Equal Justice Initiative Lynching Memorial

What is the power of a memorial?

In Montgomery, the Legacy Museum and National Memorial for Peace and Justice has singlehandedly made the nation confront its violent racial past.

Until its debut in 2018, mentioning racial violence like lynching was still taboo. Some museums made reference, but for the most part, it was too much to put front and center.

The “Lynching Memorial” as its known, has changed all that. Across the country, jurisdictions from Charlottesville, Virginia, to Abbeville, South Carolina, have taken note of its violent history.

The memorial itself takes visitors on a gut-wrenching journey through some of America’s darkest moments. It has been called the most important U.S. memorial since the debut of  the Vietnam Veterans Memorial on Washington, D.C.’s National Mall in 1982.

For many, a visit is the emotional climax of a civil rights tour, the scene that stays with them for a lifetime.

Montgomery’s museum is the creation of attorney Bryan Stevenson, founder of the Equal Justice Initiative, which works to free falsely convicted death-row prisoners. The six-acre outdoor memorial looms on a hill above downtown Montgomery. It’s located about a half-mile from the museum. While the museum is worthwhile, it’s the memorial that staggers.

The Monument

It features 800 weathered steel boxes hanging in an open canopy. Each marker represents a county or jurisdiction that experienced a lynching between 1877 and 1950. On the boxes you’ll find the names of forgotten victims, like Henry Smith of Lamar County, Texas. The young man was accused of killing a white girl, and then hanged and maimed in front of a crowd of 10,000. There’s also Elizabeth Lawrence, lynched in Birminghan, Alabama, in 1933 after she scolded children for throwing rocks. And thousands more.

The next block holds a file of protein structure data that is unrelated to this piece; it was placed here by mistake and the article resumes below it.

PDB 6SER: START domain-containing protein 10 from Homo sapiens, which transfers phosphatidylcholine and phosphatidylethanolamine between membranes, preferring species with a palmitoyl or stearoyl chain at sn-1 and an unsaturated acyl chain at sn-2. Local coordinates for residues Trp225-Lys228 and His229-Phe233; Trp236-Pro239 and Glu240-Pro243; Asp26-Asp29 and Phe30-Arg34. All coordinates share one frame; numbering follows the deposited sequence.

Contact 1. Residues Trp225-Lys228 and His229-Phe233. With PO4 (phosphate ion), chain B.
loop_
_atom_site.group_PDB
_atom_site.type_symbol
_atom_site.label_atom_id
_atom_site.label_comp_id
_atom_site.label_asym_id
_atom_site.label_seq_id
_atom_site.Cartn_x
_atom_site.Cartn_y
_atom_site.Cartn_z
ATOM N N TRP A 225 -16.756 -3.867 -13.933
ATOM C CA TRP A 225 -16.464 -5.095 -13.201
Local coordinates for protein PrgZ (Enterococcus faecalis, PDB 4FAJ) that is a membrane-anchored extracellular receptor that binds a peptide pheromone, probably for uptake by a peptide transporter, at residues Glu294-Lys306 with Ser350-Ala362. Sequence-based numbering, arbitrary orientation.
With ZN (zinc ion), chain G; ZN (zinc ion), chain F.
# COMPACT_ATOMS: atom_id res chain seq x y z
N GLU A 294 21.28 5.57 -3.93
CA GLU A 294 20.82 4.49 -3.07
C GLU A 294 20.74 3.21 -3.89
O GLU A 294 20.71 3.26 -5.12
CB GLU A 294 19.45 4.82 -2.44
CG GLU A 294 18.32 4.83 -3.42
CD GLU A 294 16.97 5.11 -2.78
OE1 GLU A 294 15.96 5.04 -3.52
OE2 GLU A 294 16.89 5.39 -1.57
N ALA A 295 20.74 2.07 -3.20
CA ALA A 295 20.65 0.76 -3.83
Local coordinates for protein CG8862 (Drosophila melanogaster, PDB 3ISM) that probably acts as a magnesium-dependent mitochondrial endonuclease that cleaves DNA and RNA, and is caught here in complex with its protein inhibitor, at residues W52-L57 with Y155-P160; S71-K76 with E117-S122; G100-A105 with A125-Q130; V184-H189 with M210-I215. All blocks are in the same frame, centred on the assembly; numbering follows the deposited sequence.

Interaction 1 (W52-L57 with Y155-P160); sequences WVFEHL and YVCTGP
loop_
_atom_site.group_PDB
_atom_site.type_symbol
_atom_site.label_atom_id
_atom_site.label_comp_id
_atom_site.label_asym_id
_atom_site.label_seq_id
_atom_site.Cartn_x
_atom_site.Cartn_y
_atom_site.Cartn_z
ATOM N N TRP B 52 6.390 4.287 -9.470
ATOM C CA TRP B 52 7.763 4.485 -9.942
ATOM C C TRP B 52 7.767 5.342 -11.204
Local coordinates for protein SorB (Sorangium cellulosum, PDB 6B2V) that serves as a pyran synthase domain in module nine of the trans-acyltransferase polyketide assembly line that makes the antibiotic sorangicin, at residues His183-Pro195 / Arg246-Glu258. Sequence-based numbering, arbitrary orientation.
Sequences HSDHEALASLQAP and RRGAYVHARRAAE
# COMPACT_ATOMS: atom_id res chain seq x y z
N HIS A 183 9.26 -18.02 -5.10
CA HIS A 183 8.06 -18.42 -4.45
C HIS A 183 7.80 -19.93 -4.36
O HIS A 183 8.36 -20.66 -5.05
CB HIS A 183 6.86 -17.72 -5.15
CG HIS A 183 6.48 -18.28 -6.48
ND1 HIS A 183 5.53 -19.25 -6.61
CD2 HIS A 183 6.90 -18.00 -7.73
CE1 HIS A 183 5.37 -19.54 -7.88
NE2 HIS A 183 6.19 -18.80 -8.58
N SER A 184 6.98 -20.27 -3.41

The information comes from a study that documented more than 4,000 lynchings, which the researchers classify as racial terror killings.

In most cases, the victims were grabbed by a mob and publicly killed, usually by hanging, but also by gunshot or drowning. Sometimes it occurred in public squares, where vendors sold refreshments. Gawkers claimed pieces of clothing or body parts as souvenirs. Occasionally, commemorative postcards were printed.

While the memorial recounts these details in brief side panels, its visual impact is devastating. The markers hang at eye level, but as visitors proceed through the monument, the floor slopes down. Soon the monuments are suspended above, forcing one to look up. Eventually, hundreds of slabs hang ahead like bodies. A visitor becomes the spectator, like those that came out to watch lynchings, bearing witness to brutality.

Outside the central canopy, a replica of every marker lays in a field. Each jurisdiction is invited to claim their monument to bring home for public display. The intent is clear. As Stevenson said when the monument opened: “Our memorial will become a report card about which communities have owned up to their history.”

Legacy museum

A half-mile away, the small Legacy Museum, which is built in a former slave warehouse, offers context. Beginning with hologram exhibit of an enslaved man, it argues that lynching was a systematic tool to control and terrorize African-Americans after emancipation. That legacy led to Jim Crow laws legalizing segregation, and continues today in what the museum calls the “mass incarceration” of African-Americans.

And then there are the jars of soil collected from the site of lynchings. Like the makers hanging in the memorial, the hundreds of containers displayed on shelves offer a mute testimony to the horrors of racial violence.

Of course, you’ll want to visit Montgomery’s other civil rights sites too.